The Payback, Pride, and Pleasure of Choosing to be Miserable
Some people get frustrated and even angry at the suggestion that misery and depression are a personal choice, yet evidence gently pushes toward this conclusion. “Why would I choose to be this unhappy?” a miserable person might ask. Good question.
A study* recently published in the journal Psychological Science indicates that “even when depressed people have the opportunity to decrease their sadness, they don’t necessarily try to do so.”
Logic pushes us in the opposite direction, that being when people are unhappy they would naturally make decisions that would lead them back to happiness. The study, though, reveals that people sometimes choose to behave in a manner that increases their sadness, rather than decreasing it.
The chief author of the study, Dr. Yail Millgram of Hebrew University, wrote that the study “is important because it suggests that depressed individuals may sometimes be unsuccessful in decreasing their sadness in daily life because, in some sense, they hold on to it.”
Participants in the study were first screened for symptoms of depression and then asked to complete an image selection task from among pictures categorized as happy, neutral, or sad. The depressed participants chose to view the sad images more often than the undepressed participants. A second study based on selecting music clips confirmed the first study. Sixty-two percent of the depressed participants chose the sad music over the neutral or happy music. Not surprisingly, researchers discovered that the more participants chose the sad pictures the more their sadness increased.
“The most urgent task for us,” Millgram concluded, “is to try to understand why depressed people regulate their emotions in a manner that increases rather than decreases sadness.”
I think we all agree with Dr. Millgram’s concluding statement. Fortunately, when it comes to the urgent task he describes, choice theory is ready to help.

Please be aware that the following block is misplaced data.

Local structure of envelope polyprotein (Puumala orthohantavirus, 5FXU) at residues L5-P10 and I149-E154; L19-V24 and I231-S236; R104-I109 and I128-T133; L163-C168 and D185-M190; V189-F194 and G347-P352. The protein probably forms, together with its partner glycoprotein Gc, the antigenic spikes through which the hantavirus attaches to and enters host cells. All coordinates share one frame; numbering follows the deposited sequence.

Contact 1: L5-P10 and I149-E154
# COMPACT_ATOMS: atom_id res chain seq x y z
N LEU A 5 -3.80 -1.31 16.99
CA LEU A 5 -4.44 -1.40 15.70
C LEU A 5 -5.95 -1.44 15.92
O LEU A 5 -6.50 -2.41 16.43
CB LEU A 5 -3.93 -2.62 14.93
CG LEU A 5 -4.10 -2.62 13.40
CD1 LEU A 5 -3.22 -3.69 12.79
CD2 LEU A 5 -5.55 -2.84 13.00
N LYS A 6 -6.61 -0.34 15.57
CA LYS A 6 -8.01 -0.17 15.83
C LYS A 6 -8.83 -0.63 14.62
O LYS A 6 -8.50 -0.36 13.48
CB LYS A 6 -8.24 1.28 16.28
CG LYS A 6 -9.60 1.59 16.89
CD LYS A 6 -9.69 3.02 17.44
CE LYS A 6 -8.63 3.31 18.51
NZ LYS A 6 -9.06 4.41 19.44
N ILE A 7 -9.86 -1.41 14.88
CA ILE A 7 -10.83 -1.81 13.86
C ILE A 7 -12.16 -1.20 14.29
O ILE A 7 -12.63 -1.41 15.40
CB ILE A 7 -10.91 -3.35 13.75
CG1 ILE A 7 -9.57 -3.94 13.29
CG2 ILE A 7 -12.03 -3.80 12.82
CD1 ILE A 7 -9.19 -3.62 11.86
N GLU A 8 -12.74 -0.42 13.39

Choice theory explains that all behavior is purposeful, including the misery we feel. We behave in a certain way because that behavior meets a need. When a circumstance isn’t as we want it to be, usually because we want another person to act differently, we choose a behavior that we hope will bring this change about. We can choose from behaviors known as caring habits (these behaviors maintain our relationship with others since they don’t seek to manipulate or coerce), or we can choose from behaviors known as deadly habits (these behaviors harm relationships since they try to force or manipulate the other person into the behavior of our liking). Choosing unhappiness or misery in response to someone else’s behavior is an example of a deadly habit. Misery is often a form of withdrawal and therefore a kind of punishment.
Remember we are not talking about a little unhappiness when something doesn’t go our way. That’s natural and a common part of life. Instead we are talking about a deeper, more strategic sadness that is meant to convey a message and ultimately to control a situation. People can stay strategically sad for a long time.
What are some reasons (since Dr. Millgram asked) that people choose unhappiness and misery? Here’s three reasons that come to mind –
When we choose to miserable (Glasser liked turning words like this into verbs, which emphasized our actively choosing it rather than passively being infected by it.) we get something out of it. It’s possible that other people bow to our manipulation, which makes the behavior seem even more need-satisfying, but even if others don’t respond as we want them to, at least we get a feeling of control out of it.